Six months after giving birth to a cluster of nebulous Sustainable Development Goals that aim to dramatically change the economic, social and environmental course of the planet, the United Nations is working on a drastic renovation of global data gathering to measure progress against its sweeping international agenda.
The result that emerged late last week from the U.N. Statistical Commission — an obscure body of national experts that calls itself the “apex entity of the international statistics system” — is a document as sprawling, undefined and ambitious as the sustainable Development Goals, or SDGs, themselves — which lay out 17 goals and 169 sometimes overlapping targets to transform global society.
In attempting to cover at least some of that ground, the so-called “draft global indicators framework” likely will add huge new volumes of information that governments collect as they measure progress toward what amounts to a global socialist or progressive agenda.
To the extent that the indicators are adopted or incorporated by national governments, such as that of the U.S., they will also provide a powerful reorientation of public debate as they filter into academic and policy discussions.
In all, the draft framework outlines 230 statistical indicators to measure progress toward the SDGs, including such familiar ones as per-capital Gross Domestic Product and the proportion of populations living below national and international poverty lines.
According to the U.N. General Assembly resolution that called for their creation, the new SDG indicators are supposed to be “simple but robust.” Among the relatively novel measurements the draft framework proposes to develop:
■ The “proportion of government recurrent and capital spending going to sectors that disproportionately benefit women, poor and vulnerable groups”
■ The “extent to which global citizenship education and education for sustainable development . . . are mainstreamed at all levels in national education politics, curricula, teacher education and student assessment”
■ The “number of countries that have implemented well-managed migration policies”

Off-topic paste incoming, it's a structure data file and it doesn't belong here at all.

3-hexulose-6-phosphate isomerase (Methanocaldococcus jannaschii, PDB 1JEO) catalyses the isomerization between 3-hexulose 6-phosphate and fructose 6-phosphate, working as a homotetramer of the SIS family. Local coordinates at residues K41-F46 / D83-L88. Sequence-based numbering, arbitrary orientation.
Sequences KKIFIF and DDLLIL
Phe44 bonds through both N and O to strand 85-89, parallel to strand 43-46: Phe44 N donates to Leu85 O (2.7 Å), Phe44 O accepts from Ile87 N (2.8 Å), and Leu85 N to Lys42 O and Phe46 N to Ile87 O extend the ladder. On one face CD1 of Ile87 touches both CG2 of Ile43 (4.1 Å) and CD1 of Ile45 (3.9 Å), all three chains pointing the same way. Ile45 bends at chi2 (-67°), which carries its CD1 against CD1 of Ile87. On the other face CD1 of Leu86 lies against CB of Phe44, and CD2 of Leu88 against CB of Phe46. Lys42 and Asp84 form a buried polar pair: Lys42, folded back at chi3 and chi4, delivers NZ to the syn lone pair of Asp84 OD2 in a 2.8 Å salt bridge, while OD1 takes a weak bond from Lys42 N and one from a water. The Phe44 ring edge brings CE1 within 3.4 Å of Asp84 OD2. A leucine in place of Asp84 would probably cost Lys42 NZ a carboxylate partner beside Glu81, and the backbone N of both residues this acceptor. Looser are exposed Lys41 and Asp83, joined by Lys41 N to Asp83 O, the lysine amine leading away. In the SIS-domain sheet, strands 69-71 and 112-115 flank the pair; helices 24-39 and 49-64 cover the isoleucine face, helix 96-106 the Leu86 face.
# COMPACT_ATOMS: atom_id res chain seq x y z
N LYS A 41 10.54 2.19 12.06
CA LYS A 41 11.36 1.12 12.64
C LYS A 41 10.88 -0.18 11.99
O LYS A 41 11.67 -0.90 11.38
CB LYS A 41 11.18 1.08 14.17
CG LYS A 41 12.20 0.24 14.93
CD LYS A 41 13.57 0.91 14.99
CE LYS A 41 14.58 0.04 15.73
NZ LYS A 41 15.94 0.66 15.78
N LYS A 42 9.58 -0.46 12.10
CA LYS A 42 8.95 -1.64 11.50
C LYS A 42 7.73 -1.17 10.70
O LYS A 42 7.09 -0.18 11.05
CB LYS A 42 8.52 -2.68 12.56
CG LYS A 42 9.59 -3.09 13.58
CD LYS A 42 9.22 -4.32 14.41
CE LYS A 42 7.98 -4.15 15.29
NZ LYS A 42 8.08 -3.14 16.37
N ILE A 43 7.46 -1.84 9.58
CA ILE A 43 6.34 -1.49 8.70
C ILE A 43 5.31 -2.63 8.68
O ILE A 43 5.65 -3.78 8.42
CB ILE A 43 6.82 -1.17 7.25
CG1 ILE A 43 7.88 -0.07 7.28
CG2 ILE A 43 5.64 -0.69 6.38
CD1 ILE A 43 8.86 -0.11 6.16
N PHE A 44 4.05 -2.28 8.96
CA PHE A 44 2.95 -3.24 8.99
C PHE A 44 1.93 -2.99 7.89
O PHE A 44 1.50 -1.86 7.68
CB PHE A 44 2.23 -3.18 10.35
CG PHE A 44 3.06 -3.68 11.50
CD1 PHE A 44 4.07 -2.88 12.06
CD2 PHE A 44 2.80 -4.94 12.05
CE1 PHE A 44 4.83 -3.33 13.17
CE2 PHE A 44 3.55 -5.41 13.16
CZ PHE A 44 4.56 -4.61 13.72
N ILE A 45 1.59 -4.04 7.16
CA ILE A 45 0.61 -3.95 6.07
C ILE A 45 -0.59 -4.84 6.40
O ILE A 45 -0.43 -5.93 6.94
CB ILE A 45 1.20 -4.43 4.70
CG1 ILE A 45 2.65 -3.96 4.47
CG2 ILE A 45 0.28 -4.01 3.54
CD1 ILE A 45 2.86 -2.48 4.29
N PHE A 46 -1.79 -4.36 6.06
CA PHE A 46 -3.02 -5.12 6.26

■ The “average income of small-scale food producers, by sex and indigenous status”
■ The “proportion of persons victim of physical or sexual harassment, by sex, age, disability status and place of occurrence, in the previous 12 months”
■ The “mortality rate attributed to unintentional poisoning”
■ The “proportion of national Exclusive Economic Zones [200-mile ocean limits] managed using ecosystem-based approaches”
■ The “number of plant and animal genetic resources for food and agriculture secured in either medium or long-term conservation facilities”
■ “Progress by countries in the degree of implementation of international instruments aiming to combat illegal, unreported and unregulated fishing”
The indicators endorsed in the framework are “unprecedent in their scale and nuance,” according to John Pullinger, National Statistician of Britain, and immediate past chair of an expert group of national statistical agencies that pulled together the indicators for the Statistical Commission.
(The U.S. was not an expert group member, but participated in a grouping known as the Friends of the Chair of the Statistical Commission that provided guidance for the effort.)
Among other things, the SDG indicator quest included a “really strong push,” in Pullinger’s phrase, for “disaggregation,” which has been defined by the U.N. as a breakdown of statistics by “income, sex, age, race, ethnicity, migratory status, disability and geographical location, or other characteristics.”